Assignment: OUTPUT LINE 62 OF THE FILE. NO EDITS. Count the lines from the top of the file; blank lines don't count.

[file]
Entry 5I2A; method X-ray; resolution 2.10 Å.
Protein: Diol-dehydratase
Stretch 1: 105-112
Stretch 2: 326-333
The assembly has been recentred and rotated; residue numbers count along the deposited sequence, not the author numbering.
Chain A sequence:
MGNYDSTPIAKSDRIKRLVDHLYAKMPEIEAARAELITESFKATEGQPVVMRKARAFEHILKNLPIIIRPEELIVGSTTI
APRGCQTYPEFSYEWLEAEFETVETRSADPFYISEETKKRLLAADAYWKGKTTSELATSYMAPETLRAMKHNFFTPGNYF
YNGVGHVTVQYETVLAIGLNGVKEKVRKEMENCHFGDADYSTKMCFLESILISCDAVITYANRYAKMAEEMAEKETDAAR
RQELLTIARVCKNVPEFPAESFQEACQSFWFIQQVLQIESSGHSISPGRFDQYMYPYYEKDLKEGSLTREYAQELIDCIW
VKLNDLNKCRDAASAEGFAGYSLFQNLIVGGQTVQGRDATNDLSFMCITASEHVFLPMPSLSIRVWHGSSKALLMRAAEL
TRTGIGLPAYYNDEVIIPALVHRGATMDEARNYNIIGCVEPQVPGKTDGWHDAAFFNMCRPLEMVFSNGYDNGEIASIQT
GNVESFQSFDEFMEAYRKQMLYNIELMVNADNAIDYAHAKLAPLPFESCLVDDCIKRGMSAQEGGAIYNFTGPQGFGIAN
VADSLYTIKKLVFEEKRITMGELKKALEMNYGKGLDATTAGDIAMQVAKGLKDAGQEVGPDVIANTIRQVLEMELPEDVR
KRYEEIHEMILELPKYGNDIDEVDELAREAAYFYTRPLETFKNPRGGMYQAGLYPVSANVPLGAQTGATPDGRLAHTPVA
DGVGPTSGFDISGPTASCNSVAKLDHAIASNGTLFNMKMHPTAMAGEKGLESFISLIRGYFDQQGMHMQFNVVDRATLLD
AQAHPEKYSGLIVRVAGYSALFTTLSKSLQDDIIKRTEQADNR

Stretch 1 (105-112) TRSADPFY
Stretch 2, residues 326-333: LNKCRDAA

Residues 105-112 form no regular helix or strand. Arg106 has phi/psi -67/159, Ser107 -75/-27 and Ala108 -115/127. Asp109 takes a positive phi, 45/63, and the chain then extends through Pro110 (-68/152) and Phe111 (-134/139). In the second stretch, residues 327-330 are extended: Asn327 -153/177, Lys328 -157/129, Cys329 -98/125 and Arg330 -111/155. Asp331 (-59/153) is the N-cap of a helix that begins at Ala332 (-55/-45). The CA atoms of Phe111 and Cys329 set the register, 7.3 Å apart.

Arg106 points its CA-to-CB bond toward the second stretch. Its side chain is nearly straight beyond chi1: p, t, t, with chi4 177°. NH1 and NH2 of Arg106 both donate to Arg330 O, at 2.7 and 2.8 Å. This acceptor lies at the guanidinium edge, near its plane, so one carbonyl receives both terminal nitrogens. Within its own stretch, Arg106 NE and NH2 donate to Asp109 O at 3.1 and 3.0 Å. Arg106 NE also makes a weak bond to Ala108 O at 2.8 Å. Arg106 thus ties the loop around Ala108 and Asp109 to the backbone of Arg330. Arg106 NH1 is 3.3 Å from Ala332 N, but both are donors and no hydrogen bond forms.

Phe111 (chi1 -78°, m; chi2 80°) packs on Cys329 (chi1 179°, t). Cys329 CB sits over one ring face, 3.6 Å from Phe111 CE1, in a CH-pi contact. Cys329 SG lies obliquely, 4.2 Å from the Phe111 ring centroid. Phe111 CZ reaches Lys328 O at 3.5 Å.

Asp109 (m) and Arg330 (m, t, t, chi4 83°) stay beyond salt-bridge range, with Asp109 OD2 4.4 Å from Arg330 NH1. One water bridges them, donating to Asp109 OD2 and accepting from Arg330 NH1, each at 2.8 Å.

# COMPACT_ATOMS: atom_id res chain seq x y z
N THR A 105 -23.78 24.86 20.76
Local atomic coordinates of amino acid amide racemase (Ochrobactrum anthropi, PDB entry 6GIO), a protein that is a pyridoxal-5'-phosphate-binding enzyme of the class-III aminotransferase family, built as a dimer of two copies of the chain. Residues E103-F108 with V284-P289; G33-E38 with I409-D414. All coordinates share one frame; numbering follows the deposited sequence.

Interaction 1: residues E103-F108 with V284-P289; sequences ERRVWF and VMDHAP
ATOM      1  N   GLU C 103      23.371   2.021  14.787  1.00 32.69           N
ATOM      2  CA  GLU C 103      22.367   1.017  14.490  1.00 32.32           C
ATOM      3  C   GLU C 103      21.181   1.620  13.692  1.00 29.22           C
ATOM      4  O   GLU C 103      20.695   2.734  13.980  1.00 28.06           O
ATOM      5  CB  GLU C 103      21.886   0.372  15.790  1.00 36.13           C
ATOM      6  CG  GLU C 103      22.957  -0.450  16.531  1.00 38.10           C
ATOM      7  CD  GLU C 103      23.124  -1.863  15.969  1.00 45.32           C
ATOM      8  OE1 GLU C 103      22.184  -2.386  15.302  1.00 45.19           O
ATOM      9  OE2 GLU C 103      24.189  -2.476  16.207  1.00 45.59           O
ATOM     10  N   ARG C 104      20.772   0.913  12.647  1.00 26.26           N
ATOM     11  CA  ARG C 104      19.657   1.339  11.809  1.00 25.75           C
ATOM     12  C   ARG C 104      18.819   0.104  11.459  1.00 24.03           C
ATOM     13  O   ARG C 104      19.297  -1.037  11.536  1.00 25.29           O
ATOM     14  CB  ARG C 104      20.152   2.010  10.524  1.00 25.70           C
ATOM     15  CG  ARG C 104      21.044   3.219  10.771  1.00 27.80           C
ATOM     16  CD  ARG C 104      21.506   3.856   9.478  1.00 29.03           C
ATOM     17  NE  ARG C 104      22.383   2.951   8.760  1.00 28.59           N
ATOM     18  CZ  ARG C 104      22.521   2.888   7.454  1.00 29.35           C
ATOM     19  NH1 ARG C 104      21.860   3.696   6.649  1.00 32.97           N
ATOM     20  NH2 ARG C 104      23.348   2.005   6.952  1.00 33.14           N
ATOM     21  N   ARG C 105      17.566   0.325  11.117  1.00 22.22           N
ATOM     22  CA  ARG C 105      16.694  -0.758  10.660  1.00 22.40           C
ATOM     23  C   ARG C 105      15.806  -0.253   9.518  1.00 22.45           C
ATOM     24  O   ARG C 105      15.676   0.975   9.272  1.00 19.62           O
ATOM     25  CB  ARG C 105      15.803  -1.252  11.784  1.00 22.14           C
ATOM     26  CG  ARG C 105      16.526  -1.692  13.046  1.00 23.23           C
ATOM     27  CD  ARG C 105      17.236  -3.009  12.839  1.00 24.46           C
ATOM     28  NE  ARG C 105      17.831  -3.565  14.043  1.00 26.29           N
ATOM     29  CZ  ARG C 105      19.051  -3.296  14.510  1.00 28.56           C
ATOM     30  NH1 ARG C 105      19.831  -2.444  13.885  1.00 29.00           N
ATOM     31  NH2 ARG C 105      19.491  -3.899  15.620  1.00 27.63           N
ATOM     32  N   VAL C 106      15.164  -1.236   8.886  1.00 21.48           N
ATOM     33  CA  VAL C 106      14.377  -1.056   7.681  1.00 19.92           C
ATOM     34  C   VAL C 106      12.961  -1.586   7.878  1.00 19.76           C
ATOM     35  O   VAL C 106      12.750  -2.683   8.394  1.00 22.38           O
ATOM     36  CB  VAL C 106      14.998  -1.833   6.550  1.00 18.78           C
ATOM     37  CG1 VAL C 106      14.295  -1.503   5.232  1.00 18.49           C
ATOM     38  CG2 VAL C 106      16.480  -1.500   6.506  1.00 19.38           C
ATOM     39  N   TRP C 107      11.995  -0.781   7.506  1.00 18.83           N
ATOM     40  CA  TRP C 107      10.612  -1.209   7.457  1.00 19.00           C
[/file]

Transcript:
ATOM     35  O   VAL C 106      12.750  -2.683   8.394  1.00 22.38           O